Okay, so you’ve put your stellar team together, and everyone’s agreed about how the integrated design process is going to unfold. It may be new to them, but they’re game. Now you’re going to hold a charrette to kick off the process. What happens there?
First of all, what’s a “charrette” anyway?
It’s a French word meaning “cart” and alludes to the earliest days of architecture as a formal discipline taught at the EcÃ´le des Beaux Arts in Paris. Architecture students, at deadline time, had to deposit their finished projects onto a cart that made the rounds of the studios at a designated hour.
The term is now used to mean something quite different, namely, a workshop, or collaborative design or brainstorming session. (Maybe it’s a reference to the solidarity in that moment of panic when the cart came rumbling past. . . .)
Annette Stelmack gave a terrific description of the charrette experience in her March 17 blog. It’s a great forum for gathering all the collective wisdom, experience, and insight of the project’s team members. The central feature of a charrette, from my perspective, is that it’s all about learning.
There are a few critical agenda items for the kick-off charrette:
- Identify the major factors that will influence the design (“form shapers”).
- Set performance goals.
- Outline the steps in the integrated design process.
These may be numerous and varied, and include climate, topography, vegetation and other aspects of the site or habitat in which the project will be placed. They also include political realities, typically manifested in zoning regulations and/or local building codes. And of course the owner’s or developer’s programmatic needs — functional, aesthetic, budgetary, etc. — are always significant form shapers.
For green (or “sustainable” or “environmentally sensitive” or “regenerative”) projects, establishing environmental performance goals is a crucial step, and it’s important to do so as early as possible. The risk in waiting is that these goals may then become viewed as “extras” — add-ons to the project — rather than as integral to the project and on equal footing with other aspects of performance.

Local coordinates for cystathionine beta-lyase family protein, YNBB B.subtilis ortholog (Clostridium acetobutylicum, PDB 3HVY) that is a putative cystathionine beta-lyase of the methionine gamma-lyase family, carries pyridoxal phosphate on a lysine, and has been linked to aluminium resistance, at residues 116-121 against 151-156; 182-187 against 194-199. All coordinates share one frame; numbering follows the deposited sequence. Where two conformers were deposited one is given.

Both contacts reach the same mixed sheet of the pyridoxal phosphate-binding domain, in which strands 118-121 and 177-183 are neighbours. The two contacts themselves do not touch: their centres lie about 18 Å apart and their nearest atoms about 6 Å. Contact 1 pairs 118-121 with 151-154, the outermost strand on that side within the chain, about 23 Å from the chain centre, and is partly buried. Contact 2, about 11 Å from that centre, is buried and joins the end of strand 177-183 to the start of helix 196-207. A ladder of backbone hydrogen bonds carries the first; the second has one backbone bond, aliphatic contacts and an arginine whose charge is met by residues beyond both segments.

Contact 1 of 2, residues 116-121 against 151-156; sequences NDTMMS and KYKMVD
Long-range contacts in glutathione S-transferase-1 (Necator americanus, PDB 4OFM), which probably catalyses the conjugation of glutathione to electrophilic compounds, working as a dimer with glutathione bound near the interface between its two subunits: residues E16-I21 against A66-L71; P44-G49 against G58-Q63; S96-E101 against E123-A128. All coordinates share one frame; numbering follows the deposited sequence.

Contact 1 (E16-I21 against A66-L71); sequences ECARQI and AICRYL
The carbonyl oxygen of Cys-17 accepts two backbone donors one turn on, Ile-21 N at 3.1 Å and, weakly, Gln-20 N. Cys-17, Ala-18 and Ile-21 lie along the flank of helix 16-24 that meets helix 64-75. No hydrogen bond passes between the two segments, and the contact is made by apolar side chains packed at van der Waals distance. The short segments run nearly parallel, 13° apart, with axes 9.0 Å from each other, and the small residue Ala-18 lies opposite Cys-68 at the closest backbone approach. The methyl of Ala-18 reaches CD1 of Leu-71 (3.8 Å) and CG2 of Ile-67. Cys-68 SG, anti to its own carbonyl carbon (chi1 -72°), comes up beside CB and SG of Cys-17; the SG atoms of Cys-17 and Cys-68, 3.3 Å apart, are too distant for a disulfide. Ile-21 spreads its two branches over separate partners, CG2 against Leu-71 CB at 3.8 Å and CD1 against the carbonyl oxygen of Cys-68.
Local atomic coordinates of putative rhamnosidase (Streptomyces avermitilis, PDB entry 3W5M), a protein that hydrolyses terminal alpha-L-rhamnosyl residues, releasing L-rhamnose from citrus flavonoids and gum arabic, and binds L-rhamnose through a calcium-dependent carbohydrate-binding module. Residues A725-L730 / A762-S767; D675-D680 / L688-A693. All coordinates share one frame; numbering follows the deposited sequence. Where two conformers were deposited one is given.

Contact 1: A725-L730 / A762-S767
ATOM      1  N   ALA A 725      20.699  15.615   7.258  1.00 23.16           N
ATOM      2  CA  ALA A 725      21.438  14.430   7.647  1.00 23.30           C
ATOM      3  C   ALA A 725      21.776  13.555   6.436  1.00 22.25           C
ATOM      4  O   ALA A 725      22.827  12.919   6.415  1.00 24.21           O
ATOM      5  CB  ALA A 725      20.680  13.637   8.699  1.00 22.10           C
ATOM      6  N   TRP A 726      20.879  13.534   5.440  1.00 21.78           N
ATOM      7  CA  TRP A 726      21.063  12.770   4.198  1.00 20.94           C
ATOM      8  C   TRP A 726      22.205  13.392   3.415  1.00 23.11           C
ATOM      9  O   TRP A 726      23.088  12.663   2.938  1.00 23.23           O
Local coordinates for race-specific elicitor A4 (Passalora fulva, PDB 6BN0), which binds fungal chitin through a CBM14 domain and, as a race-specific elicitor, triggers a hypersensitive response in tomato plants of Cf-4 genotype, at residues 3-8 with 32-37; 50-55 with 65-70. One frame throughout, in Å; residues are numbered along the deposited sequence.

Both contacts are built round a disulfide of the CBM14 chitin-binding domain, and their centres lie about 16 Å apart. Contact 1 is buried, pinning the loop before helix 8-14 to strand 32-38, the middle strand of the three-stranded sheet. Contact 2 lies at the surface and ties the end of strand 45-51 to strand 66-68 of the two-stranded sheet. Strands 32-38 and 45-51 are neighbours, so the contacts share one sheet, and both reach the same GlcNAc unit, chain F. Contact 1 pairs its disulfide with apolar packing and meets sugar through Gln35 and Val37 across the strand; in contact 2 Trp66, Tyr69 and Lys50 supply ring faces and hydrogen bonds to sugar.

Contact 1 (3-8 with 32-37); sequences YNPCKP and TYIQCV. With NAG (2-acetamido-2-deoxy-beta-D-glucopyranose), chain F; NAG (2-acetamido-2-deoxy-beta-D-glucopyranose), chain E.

Most design professionals assume that their charge encompasses delivering a project that responds to functional needs, aesthetic preferences, and cost constraints — whether they are explicitly told this is so or not. I advocate adding to this list three more fundamental goals: durability, occupant well-being, and resource efficiency. These, in my humble opinion, are the “trinity” of green design. And furthermore, I challenge any designer to articulate the complete list of six deliverables to a client and have them say, “No, actually, those last three don’t interest me!” It hasn’t happened yet (not to me, anyway).
Once those are on the table, the next step is to prioritize them. Design is inevitably a process of trade-offs, and it’s hard to make trade-offs when you haven’t set priorities. So hard as it may be, get your client to tell you which of these values he/she holds most dear.
And then, talk about specific performance goals. How energy efficient? Compared to what? Each parameter of environmental performance should be evaluated and a performance target set. This can be a rigorous quantitative exercise or a somewhat more perfunctory one, but the more specific you are, the easier it will be to flesh out the design. You may find it helpful to use a green rating system, e.g., LEED for Homes, the National Association of Home Builder’s National Green Building Standard, or a local program, as a framework for setting your performance targets.
One of the values of having your full team present starts to be obvious at this point, because each participant will have something to offer about the types of performance goals that are attainable, at what effort or cost, and what the trade-offs may be. Right away you’ll begin to see that the variety of input from team members starts shaping the design process. Decisions don’t need to be made yet, necessarily, but you’ll begin gathering information that will be very useful as the design progresses. And you might actually make some decisions, right there and then.
Outline the process
Before you wrap up the first charrette, talk about how the rest of the process should unfold. Identify, as best you can, the major decisions that will need to be made and how team members will collaborate to make those decisions. Establish follow-up responsibility for things that need further research, and create a time line for subsequent steps in the collaborative process. Be sure to designate someone to be the keeper of the process and time line. If there’s one thing I’ve learned from 30 years in the business, it’s that we can all use a little adult supervision (and I’m no exception!).